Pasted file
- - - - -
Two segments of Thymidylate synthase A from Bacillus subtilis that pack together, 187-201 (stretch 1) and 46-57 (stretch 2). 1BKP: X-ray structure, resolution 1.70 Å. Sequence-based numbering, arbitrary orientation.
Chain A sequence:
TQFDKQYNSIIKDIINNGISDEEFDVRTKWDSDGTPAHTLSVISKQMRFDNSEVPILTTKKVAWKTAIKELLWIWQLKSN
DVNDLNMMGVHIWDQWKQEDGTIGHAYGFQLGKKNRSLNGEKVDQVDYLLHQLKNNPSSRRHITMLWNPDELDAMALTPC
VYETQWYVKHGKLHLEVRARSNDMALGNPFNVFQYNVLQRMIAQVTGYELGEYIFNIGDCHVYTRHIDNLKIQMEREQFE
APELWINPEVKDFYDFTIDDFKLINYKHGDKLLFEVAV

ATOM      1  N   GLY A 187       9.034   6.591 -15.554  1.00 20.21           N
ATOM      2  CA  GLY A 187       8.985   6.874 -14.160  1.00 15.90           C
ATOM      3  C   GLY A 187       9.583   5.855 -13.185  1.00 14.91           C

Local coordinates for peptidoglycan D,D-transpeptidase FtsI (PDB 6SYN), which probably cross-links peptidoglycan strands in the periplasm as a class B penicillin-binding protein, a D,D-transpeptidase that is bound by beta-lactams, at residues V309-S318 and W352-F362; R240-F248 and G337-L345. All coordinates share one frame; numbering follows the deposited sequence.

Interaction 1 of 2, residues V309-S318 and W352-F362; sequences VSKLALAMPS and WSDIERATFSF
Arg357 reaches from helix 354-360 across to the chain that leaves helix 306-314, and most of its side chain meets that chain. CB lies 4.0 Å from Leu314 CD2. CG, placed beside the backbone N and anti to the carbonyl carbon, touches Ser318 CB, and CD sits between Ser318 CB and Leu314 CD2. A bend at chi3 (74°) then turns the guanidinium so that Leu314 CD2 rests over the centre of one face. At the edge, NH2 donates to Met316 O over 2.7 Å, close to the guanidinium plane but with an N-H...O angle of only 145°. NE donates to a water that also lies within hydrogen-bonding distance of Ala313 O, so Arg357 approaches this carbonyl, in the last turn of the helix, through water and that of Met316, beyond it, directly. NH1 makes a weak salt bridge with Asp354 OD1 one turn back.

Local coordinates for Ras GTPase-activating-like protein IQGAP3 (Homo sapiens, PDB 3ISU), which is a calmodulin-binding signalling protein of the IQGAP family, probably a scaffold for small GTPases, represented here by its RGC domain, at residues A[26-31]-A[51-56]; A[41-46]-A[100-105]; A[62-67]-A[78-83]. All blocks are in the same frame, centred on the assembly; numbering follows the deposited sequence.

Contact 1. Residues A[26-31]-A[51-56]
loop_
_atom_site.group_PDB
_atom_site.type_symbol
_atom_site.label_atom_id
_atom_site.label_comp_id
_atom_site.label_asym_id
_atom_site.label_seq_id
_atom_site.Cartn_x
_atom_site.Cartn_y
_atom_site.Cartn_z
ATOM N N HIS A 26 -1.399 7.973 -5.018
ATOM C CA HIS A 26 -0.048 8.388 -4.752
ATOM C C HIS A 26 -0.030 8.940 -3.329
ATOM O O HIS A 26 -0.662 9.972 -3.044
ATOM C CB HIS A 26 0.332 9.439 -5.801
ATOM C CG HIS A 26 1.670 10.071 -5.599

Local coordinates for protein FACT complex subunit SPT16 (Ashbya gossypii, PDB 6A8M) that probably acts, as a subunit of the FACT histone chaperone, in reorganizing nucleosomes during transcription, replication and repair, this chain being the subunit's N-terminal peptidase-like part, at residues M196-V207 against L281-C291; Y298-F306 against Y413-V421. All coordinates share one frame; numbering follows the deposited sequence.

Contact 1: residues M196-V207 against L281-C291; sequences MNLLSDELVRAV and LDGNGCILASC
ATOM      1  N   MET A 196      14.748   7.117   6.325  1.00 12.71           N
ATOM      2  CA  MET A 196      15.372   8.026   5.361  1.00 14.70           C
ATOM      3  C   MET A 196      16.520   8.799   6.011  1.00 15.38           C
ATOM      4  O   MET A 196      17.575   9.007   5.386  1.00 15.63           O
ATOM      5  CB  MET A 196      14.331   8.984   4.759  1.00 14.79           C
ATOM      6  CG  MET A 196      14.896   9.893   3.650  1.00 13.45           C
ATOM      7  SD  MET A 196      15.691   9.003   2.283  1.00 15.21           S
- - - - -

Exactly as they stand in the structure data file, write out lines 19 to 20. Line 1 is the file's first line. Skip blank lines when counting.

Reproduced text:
_atom_site.label_comp_id
_atom_site.label_asym_id